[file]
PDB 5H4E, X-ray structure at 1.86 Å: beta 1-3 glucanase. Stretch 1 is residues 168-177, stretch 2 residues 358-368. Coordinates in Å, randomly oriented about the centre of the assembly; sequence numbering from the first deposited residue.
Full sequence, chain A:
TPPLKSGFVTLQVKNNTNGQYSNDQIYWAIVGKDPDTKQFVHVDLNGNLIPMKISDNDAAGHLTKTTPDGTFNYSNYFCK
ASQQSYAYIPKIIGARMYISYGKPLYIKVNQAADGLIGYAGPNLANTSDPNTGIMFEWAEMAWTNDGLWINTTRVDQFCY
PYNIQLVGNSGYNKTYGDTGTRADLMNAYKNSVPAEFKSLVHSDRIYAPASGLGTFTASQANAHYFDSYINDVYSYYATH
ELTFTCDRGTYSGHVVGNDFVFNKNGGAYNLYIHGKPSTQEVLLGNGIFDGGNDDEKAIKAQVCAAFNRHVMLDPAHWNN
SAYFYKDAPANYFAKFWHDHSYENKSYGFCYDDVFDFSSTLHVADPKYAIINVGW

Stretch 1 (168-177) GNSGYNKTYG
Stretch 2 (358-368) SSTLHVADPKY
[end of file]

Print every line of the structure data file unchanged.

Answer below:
PDB 5H4E, X-ray structure at 1.86 Å: beta 1-3 glucanase. Stretch 1 is residues 168-177, stretch 2 residues 358-368. Coordinates in Å, randomly oriented about the centre of the assembly; sequence numbering from the first deposited residue.
Full sequence, chain A:
TPPLKSGFVTLQVKNNTNGQYSNDQIYWAIVGKDPDTKQFVHVDLNGNLIPMKISDNDAAGHLTKTTPDGTFNYSNYFCK
ASQQSYAYIPKIIGARMYISYGKPLYIKVNQAADGLIGYAGPNLANTSDPNTGIMFEWAEMAWTNDGLWINTTRVDQFCY
PYNIQLVGNSGYNKTYGDTGTRADLMNAYKNSVPAEFKSLVHSDRIYAPASGLGTFTASQANAHYFDSYINDVYSYYATH
ELTFTCDRGTYSGHVVGNDFVFNKNGGAYNLYIHGKPSTQEVLLGNGIFDGGNDDEKAIKAQVCAAFNRHVMLDPAHWNN
SAYFYKDAPANYFAKFWHDHSYENKSYGFCYDDVFDFSSTLHVADPKYAIINVGW

Stretch 1 (168-177) GNSGYNKTYG
Stretch 2 (358-368) SSTLHVADPKY